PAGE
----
Patients who use proton-pump inhibitors (PPIs) may have a 25% higher risk of death than those who use histamine H2 receptor antagonists (H2 blockers), according to a recent study.
Using inpatient and outpatient data from the U.S. Department of Veterans Affairs, researchers assessed risk of all-cause mortality in a primary cohort of new users of PPIs or H2 blockers (n=349,312), as well as in cohorts of PPI users versus non-PPI users (n=3,288,092) and PPI users versus users of neither PPIs nor H2 blockers (n=2,887,030). Median follow-up was 5.71 years.
Results were published online on July 4 by BMJ Open.
Compared with use of H2 blockers, use of PPIs was associated with increased risk of death (adjusted hazard ratio [HR], 1.25; 95% CI, 1.23 to 1.28). Mortality risk was also higher with PPI use versus no PPI use (adjusted HR, 1.15; 95% CI, 1.14 to 1.15) and with PPI use versus use of neither PPIs nor H2 blockers (adjusted HR, 1.23; 95% CI, 1.22 to 1.24).
The risk of death associated with PPI use was also examined in those without a clear indication for treatment with a PPI (such as gastroesophageal reflux disease, gastrointestinal bleeding, or Barrett's esophagus). Mortality risk was also higher in these patients in all three cohorts: PPI versus H2 blockers (adjusted HR, 1.24; 95% CI, 1.21 to 1.27), PPI use versus no PPI use (adjusted HR, 1.19; 95% CI, 1.18 to 1.20), and PPI use versus no use of PPIs or H2 blockers (adjusted HR, 1.22; 95% CI, 1.21 to 1.23).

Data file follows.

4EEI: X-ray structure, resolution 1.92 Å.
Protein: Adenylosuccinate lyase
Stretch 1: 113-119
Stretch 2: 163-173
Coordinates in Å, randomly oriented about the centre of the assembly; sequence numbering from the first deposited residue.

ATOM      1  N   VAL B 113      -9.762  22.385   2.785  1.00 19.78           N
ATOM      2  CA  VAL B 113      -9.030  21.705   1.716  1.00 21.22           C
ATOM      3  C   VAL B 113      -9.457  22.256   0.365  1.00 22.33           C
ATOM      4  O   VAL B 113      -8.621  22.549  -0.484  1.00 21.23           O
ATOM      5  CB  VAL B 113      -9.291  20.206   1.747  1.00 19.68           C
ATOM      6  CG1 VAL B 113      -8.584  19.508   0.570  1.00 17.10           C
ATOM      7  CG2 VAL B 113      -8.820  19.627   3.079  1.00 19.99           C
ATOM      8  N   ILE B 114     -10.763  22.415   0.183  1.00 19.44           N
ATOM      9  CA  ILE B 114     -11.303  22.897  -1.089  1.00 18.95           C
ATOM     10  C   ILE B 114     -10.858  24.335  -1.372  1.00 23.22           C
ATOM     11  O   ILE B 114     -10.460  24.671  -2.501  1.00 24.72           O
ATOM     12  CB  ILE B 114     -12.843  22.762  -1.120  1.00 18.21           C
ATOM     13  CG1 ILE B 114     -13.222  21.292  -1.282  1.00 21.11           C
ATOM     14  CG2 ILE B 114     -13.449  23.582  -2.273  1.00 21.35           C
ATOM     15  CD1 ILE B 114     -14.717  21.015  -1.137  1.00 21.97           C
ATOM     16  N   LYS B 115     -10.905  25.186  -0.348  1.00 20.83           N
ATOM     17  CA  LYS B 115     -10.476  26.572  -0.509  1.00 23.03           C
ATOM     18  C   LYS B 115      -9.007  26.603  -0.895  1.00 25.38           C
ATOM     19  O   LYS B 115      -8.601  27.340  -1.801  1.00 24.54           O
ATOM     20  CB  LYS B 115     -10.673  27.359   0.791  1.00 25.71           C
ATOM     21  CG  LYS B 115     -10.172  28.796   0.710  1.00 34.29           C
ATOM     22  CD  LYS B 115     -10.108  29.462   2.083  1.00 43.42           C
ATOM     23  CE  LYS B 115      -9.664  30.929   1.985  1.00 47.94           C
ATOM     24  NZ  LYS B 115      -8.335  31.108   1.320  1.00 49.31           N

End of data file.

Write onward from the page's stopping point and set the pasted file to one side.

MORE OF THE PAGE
Among 166,098 new users of PPIs, mortality risk increased with duration of PPI use. Compared to participants exposed to PPIs for 30 days or fewer, those exposed to PPIs for longer durations had a higher risk of death: 31 to 90 days (adjusted HR, 1.05; 95% CI, 1.02 to 1.08), 91 to 180 days (adjusted HR, 1.17; 95% CI, 1.13 to 1.20), 181 to 360 days (adjusted HR, 1.31; 95% CI, 1.27 to 1.34), and 361 to 720 days (adjusted HR, 1.51; 95% CI, 1.47 to 1.56).
The authors noted limitations to their study, such as its observational design, the possibility of residual confounding, and its population of mostly older, white male veterans. In addition, they defined drug exposure as having a prescription for PPIs or H2 blockers but noted that some participants' exposure may have gone undetected if they obtained the medications over the counter.
“Although our results should not deter prescription and use of PPI where medically indicated, they may be used to encourage and promote pharmacovigilance and emphasize the need to exercise judicious use of PPI and limit use and duration of therapy to instances where there is a clear medical indication and where benefit outweighs potential risk,” the study authors wrote.